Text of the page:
Brett Cumberland provides a powerful switch-hitting bat behind the plate

Does Brett Cumberland wind up behind the plate at the next level? We take a look at Cal's switch-hitting catcher on the first day of the MLB Draft.

California catcher Brett Cumberland was hitting .308 with six home runs, nine doubles, a .567 slugging percentage, a .475 on-base percentage and 26 RBIs through the first 33 games of his freshman campaign, until he ran into UCLA. While sliding into home, he injured his right hand, as the Bears dropped two of three to the Bruins.

It would be the first of two injuries Cumberland would later find out he'd sustained on his throwing hand, as he wound up finishing the season with three bone bruises and a sprained ligament. Over the final 24 games, he went 13-for-73 at the dish (.178). He still was named a Freshman All-American, but it wasn't the season he could have had. He finished hitting .254 with seven home runs, 10 doubles and 32 RBIs.

Cumberland was completely healthy this season, and took home Pac-12 Player of the Year honors, hitting .344 with a conference-leading 16 home runs and 51 RBIs, but towards the latter half of the season, he did fall off again, although not nearly as drastically as he did as a true freshman. He hit .400 through the first 31 games, but then went 14-for-53 (.264) through the finish line.

That said, he slugged .678 this year, and hit 16 home runs (11 left-handed) in a ballpark that's notoriously difficult to hit in for power, as a left-handed hitter. He's likely a first-day prospect, and Scout is hearing that he might wind up with the Oakland Athletics.

The scary thing about Cumberland is that, even having slumped as much as he did towards the end of the season, he was still the conference player of the year, and was nearly a Triple Crown winner. He was also far better from the left side of the plate than the right. If he had one more healthy year in college, given what I've seen, it's tough to argue against the fact that he would have evened out his performance on both sides of the plate and hit close to or above .400.

He did finish as a third-team All-American and a semifinalist for the Johnny Bench Award and the Golden Spikes Award, and his power tool is a plus-plus. Beyond that, he's got a mature plate approach. Cumberland finished sixth in the Pac-12 in batting average and first in home runs, and fifth in walks, with 38. With 10 HBPs, he was second in on-base percentage (.480). He did, however, have 40 strikeouts, and that's to be expected with a player who swings as hard as Cumberland does.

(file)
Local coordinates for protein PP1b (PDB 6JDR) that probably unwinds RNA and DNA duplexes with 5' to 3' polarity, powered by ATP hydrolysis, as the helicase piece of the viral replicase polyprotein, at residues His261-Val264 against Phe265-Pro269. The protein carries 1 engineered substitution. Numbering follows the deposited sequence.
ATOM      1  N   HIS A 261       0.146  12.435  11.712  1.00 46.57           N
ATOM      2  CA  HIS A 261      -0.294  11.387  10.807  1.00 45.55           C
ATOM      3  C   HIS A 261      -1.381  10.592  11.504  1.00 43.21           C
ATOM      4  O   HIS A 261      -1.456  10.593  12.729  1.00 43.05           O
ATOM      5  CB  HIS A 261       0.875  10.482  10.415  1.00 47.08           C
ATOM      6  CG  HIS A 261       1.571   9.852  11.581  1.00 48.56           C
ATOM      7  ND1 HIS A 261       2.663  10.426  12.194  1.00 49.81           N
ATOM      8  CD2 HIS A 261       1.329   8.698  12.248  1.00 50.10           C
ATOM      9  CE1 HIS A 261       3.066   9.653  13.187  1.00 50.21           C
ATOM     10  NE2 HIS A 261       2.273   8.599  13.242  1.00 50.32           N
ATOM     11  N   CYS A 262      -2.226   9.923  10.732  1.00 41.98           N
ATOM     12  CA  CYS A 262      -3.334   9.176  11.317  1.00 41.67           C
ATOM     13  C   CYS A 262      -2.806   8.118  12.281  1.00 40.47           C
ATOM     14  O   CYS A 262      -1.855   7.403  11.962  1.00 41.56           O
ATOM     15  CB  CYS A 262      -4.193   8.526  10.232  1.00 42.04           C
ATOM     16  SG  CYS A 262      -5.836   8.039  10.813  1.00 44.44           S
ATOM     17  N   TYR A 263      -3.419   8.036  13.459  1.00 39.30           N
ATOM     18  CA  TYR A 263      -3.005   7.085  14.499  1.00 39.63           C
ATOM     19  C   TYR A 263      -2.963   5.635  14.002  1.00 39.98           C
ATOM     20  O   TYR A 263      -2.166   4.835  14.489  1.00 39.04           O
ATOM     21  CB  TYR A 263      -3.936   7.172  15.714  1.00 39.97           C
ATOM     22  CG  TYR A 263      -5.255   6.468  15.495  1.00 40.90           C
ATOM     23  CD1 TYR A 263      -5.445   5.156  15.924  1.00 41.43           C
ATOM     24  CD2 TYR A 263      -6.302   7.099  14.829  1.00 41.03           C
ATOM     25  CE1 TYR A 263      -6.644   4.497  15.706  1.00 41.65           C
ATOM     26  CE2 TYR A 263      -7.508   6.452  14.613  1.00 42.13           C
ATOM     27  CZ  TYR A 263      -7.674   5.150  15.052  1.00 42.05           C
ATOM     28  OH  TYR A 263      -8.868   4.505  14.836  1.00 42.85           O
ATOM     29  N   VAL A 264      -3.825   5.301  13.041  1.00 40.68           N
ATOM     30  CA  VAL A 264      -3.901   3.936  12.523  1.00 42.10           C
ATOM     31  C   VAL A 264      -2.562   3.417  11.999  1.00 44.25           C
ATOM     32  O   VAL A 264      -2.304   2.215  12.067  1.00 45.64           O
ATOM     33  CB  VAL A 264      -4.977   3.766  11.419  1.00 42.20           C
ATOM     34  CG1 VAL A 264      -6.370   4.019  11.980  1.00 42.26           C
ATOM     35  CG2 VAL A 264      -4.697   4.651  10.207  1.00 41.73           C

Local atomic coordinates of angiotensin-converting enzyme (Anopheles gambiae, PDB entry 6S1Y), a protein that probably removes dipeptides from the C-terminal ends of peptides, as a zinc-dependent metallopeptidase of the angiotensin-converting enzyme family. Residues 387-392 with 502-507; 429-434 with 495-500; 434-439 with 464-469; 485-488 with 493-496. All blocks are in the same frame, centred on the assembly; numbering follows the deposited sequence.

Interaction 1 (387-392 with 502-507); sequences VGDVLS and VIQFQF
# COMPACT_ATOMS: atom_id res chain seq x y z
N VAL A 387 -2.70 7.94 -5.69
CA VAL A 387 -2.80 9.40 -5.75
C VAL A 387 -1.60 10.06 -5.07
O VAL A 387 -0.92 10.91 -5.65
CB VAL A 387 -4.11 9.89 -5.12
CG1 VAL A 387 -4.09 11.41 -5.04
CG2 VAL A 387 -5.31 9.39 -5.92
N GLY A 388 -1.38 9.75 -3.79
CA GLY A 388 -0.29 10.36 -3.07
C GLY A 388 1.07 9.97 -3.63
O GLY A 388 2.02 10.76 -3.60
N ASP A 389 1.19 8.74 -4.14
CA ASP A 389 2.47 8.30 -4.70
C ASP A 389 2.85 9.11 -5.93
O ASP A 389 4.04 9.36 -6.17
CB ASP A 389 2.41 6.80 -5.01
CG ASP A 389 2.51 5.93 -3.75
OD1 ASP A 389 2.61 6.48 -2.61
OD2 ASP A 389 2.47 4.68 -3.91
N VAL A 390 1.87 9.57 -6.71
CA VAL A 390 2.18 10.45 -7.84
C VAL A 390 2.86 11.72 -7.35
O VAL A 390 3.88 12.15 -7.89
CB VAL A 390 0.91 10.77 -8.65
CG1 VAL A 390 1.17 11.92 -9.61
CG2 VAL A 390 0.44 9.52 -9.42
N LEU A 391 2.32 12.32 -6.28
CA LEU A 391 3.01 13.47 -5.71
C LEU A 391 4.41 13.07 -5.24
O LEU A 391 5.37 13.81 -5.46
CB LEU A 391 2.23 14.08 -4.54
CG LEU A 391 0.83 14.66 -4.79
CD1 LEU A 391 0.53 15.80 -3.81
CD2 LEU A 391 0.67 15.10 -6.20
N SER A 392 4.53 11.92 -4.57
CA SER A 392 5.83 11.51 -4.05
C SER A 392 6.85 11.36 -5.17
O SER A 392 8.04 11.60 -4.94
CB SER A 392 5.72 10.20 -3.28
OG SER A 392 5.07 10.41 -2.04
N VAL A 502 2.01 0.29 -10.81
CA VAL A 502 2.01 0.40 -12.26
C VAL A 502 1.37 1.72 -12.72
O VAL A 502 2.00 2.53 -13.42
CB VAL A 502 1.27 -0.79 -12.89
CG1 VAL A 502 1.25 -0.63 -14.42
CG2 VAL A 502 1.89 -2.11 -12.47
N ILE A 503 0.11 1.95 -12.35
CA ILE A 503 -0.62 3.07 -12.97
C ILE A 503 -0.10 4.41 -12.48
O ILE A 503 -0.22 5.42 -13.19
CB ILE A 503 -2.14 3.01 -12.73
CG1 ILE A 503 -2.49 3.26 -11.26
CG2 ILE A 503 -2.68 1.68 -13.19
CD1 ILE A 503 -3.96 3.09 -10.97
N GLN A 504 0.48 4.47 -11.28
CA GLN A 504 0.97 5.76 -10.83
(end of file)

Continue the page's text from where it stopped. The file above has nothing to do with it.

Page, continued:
That said, he does have a good two-strike approach, and isn't afraid to shorten up and go the other way. Cumberland is short and direct to the ball, but he can get a bit long on the back half of his swing and that causes him to pull off at times. This is all nitpicking, of course, given that his quick hands, compact stroke, strength, approach and baseball IQ tab him as a fast riser through the minors.

His future may not be behind the plate, although he has shown some ability with his arm. He doesn't catch with a lot of energy, and is probably at the same place now as Andrew Knapp was as a junior, defensively. That's not to say he can't improve -- Knapp has greatly improved as a receiver during his rise through the minor leagues, and Cumberland could very well do the same -- but right now, it's his bat that plays. As the saying goes, his best position is 'hitter,' and while he does have a good arm, with the relative lack of running in the game today, that doesn't really play as much as it should.

While his speed tool is what you'd expect for a catcher, he did go 5-for-5 on stolen bases. Some of those were on missed hit-and-runs, but he does have a good eye for timing motions out of the stretch, and good timing on the base paths. He won't run into any outs, which is about the best you can expect from a player of his profile.

The best comp for Cumberland is probably Knapp, although I think Knapp is a better pure hitter from both sides of the plate, while Cumberland has more raw power, and needs to develop on the right side. What both Knapp and Cumberland have going for them is that their swings are the same on either side of the plate. Knapp is longer than Cumberland at 6-foot-1, 195 (Cumberland is 5-foot-11, 205), but the sound that Cumberland's bat makes when he makes contact is, I think, the most distinctive I've heard at this level. Knapp kept his bat in the zone a bit longer than Cumberland, but Cumberland I think is quicker to the ball.

What is concerning about Cumberland is the fact that he still needs to develop a bit as a right-handed hitter. As a lefty this season, Cumberland hit .410 (41-for-100) with 11 home runs and 33 RBIs. As a right-handed hitter, he was 21-for-80 (.263) with five home runs and 18 RBIs.

Remember: Out of the 1,650-plus career catchers in the Major Leagues, there have only been 82 switch-hitters.


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